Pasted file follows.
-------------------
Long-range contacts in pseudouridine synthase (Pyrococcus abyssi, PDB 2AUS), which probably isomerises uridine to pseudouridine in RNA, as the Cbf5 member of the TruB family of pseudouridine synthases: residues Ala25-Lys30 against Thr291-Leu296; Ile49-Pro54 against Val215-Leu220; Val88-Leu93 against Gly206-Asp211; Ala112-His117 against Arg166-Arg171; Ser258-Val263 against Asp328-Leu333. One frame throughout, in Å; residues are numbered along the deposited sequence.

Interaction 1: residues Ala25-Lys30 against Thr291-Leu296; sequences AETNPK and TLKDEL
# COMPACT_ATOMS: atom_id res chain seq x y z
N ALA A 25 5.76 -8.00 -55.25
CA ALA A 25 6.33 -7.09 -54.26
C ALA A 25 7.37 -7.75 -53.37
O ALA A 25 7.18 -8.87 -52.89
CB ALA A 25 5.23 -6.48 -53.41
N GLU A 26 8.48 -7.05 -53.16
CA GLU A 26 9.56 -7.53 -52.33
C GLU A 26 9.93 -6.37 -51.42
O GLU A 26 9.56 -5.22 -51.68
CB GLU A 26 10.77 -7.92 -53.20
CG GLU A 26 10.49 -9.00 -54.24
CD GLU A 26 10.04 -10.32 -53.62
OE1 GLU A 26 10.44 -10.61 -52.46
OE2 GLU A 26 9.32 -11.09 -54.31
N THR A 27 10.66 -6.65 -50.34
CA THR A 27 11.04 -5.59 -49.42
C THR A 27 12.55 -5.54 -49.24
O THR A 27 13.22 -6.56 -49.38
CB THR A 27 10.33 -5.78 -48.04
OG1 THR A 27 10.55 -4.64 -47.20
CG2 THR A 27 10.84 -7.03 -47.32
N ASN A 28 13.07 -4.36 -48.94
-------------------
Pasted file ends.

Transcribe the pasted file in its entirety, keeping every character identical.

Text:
Long-range contacts in pseudouridine synthase (Pyrococcus abyssi, PDB 2AUS), which probably isomerises uridine to pseudouridine in RNA, as the Cbf5 member of the TruB family of pseudouridine synthases: residues Ala25-Lys30 against Thr291-Leu296; Ile49-Pro54 against Val215-Leu220; Val88-Leu93 against Gly206-Asp211; Ala112-His117 against Arg166-Arg171; Ser258-Val263 against Asp328-Leu333. One frame throughout, in Å; residues are numbered along the deposited sequence.

Interaction 1: residues Ala25-Lys30 against Thr291-Leu296; sequences AETNPK and TLKDEL
# COMPACT_ATOMS: atom_id res chain seq x y z
N ALA A 25 5.76 -8.00 -55.25
CA ALA A 25 6.33 -7.09 -54.26
C ALA A 25 7.37 -7.75 -53.37
O ALA A 25 7.18 -8.87 -52.89
CB ALA A 25 5.23 -6.48 -53.41
N GLU A 26 8.48 -7.05 -53.16
CA GLU A 26 9.56 -7.53 -52.33
C GLU A 26 9.93 -6.37 -51.42
O GLU A 26 9.56 -5.22 -51.68
CB GLU A 26 10.77 -7.92 -53.20
CG GLU A 26 10.49 -9.00 -54.24
CD GLU A 26 10.04 -10.32 -53.62
OE1 GLU A 26 10.44 -10.61 -52.46
OE2 GLU A 26 9.32 -11.09 -54.31
N THR A 27 10.66 -6.65 -50.34
CA THR A 27 11.04 -5.59 -49.42
C THR A 27 12.55 -5.54 -49.24
O THR A 27 13.22 -6.56 -49.38
CB THR A 27 10.33 -5.78 -48.04
OG1 THR A 27 10.55 -4.64 -47.20
CG2 THR A 27 10.84 -7.03 -47.32
N ASN A 28 13.07 -4.36 -48.94